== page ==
Cloud Nines: Understanding Accessibility Versus Availability in Cloud Computing for Lawyers

Cloud computing, by definition, relies on networks as well as servers, software, and related items. The lawyer, thus, should understand the important distinction between cloud provider promises of service availability (uptime) and network accessibility when considering the use of cloud computing.

Distinguishing Availability from Accessibility

In a nutshell, availability describes issues that the cloud provider generally has direct control over such as system maintenance, software updates, computer server updates, and computer equipment. The cloud provider generally has control over these issues because the cloud provider “owns” the equipment and software involved and maintains the technical teams that oversee the operations.

Similarly in a nutshell, accessibility describes the vast internet network interposed between your computer/mobile device and the cloud provider. The cloud provider, as well as the lawyer, only have limited control over the network. Think of accessibility somewhat like driveways (the lawyer’s and the cloud provider’s) connected to the road systems (internet). The lawyer or cloud provider has general control over the driveway but less control over the road system. Granted, the cloud provider might spend the funds necessary to directly connect to a highway interchange or might simply settle for a typical driveway feeding into a local road (the choice potentially distinguishes the cloud service).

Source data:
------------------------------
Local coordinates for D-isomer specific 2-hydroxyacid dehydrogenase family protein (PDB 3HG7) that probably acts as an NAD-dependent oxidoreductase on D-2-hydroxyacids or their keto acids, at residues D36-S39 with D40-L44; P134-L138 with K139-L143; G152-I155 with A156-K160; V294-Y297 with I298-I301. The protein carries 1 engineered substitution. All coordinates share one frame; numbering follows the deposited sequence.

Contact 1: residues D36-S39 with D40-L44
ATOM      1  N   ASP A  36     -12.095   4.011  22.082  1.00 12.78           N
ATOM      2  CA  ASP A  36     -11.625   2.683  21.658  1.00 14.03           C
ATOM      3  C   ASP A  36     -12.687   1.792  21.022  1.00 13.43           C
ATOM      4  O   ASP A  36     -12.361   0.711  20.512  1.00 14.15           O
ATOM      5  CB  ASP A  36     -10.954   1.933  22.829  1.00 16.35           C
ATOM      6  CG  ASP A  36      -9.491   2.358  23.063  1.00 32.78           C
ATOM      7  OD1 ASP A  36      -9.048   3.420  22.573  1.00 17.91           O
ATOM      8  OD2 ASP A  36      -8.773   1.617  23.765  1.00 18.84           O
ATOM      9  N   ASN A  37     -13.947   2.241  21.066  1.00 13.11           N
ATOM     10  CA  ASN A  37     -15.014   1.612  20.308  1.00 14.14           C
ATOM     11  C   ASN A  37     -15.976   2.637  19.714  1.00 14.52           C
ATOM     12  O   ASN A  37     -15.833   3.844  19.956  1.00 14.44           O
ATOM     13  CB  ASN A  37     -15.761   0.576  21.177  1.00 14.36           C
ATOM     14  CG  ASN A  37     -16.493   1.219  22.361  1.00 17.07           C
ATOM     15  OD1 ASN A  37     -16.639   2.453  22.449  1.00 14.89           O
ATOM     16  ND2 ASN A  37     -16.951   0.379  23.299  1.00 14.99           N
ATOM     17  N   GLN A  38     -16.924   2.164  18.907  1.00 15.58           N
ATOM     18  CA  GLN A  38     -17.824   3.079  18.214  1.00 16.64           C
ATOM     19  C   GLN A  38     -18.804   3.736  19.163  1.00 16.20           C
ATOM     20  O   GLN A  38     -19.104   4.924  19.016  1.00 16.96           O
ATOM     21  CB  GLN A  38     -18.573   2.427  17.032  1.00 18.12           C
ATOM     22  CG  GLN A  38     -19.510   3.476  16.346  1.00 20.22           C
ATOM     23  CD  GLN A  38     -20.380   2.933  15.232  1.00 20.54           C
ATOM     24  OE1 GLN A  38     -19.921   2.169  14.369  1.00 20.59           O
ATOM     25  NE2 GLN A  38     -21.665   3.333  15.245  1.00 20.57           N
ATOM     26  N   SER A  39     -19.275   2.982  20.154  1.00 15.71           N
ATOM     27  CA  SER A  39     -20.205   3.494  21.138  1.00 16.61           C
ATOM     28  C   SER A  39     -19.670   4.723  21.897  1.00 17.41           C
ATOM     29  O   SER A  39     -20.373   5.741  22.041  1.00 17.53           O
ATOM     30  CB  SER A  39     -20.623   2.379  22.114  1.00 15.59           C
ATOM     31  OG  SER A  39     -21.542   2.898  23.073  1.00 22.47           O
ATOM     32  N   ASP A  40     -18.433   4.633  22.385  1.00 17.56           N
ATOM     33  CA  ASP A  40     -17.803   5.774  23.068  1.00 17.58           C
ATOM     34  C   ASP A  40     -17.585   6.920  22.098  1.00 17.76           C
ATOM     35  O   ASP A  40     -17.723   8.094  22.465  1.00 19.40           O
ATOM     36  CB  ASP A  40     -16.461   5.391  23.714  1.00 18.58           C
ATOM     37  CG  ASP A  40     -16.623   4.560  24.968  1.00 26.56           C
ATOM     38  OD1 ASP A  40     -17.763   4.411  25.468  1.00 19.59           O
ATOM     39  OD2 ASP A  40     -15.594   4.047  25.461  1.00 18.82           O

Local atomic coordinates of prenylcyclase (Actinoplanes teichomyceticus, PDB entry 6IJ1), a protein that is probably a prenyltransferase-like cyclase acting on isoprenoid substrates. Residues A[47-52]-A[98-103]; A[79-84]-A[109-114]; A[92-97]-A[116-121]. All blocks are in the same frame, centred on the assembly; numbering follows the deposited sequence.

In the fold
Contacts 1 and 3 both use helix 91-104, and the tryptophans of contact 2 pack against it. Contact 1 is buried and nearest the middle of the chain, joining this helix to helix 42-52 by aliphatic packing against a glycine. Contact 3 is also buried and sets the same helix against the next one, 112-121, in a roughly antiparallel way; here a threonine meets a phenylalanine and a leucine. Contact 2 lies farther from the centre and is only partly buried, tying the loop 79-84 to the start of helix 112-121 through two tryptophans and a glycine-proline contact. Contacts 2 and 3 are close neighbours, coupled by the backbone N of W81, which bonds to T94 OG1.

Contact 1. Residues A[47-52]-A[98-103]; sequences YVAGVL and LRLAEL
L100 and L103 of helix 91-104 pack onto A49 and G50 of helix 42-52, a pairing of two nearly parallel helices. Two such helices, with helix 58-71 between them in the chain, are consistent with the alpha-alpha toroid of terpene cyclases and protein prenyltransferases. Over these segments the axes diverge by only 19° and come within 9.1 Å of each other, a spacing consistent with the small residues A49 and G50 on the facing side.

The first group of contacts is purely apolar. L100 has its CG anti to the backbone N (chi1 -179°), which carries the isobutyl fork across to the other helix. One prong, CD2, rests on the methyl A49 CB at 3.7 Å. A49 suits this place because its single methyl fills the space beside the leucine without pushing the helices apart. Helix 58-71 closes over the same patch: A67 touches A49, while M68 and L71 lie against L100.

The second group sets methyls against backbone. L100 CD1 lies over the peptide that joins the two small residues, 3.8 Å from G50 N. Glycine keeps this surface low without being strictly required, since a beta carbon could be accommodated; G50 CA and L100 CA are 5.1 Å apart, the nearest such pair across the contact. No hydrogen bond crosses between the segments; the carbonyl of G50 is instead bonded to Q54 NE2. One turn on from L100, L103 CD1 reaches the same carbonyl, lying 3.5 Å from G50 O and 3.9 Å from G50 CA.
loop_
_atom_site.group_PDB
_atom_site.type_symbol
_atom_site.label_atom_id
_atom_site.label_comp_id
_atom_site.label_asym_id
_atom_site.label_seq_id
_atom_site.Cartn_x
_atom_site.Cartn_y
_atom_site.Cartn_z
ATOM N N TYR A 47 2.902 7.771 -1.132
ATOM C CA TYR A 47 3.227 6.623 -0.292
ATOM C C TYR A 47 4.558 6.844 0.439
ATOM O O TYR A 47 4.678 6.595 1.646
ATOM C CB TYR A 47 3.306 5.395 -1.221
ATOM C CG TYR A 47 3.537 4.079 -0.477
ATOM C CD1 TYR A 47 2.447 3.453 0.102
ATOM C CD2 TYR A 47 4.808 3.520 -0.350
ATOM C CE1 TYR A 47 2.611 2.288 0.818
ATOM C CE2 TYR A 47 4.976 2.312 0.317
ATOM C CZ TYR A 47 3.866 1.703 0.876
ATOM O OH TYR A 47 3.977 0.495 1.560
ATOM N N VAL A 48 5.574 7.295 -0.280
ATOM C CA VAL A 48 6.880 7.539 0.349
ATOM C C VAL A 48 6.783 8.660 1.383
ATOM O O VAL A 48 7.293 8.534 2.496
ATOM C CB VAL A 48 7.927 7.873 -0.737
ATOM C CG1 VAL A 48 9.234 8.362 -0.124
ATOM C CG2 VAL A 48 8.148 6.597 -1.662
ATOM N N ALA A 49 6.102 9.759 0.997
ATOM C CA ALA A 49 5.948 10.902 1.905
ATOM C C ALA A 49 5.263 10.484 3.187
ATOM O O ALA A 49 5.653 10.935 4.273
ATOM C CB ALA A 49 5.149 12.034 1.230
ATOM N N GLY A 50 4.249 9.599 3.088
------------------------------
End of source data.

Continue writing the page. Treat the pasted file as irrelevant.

Example: Cloud Provider Promise of 99.9% Availability

For example, a cloud provider may promise that its Software-as-a-Service (SaaS) application is 99.9% available (8 hours 45 minutes 58 seconds downtime per year), which may be true. But, think of the above analogy. The truck might be sitting in the cloud provider’s driveway idling; but if the road is closed, the truck cannot go anywhere. Similarly if the network (internet) is down anywhere “between”, the subscriber/lawyer and the cloud provider, the uptime guarantee is effectively irrelevant from a practical work-load perspective. The point here is to realize that vendor “guarantees” of availability are not the whole picture. The cloud application must be both accessible and available.

Network Availability Issues with the Cloud

The cloud fundamentally relies on internet infrastructure. While the internet was designed to be self-healing, that does not mean that the internet is 100% fault tolerant. The internet spans dozens if not hundreds of nodes between the subscriber and the provider. [FN1] Furthermore, the route changes according to conditions, network congestion, and routing tables (not to mention potential attackers). DNS pollution, denial-of-service attacks, network cable failures (someone forgot to call-before-they-dug), equipment failures, misconfigured equipment, weather events, botched updates, and deliberate outages (think recent revolutionary events where internet networks were taken offline) all may effect the network availability. The point is: while the internet was originally designed to withstand a nuclear attack, the modern internet is (1) susceptible to far more points of failure and, (2) due to the reliance on internet capabilities, the failures have widespread effects.[FN2] Internet service providers certainly endeavor to maintain high quality and persistent connectivity, but problems can, do, and will occur.

Redundant Network Connections: A Partial Solution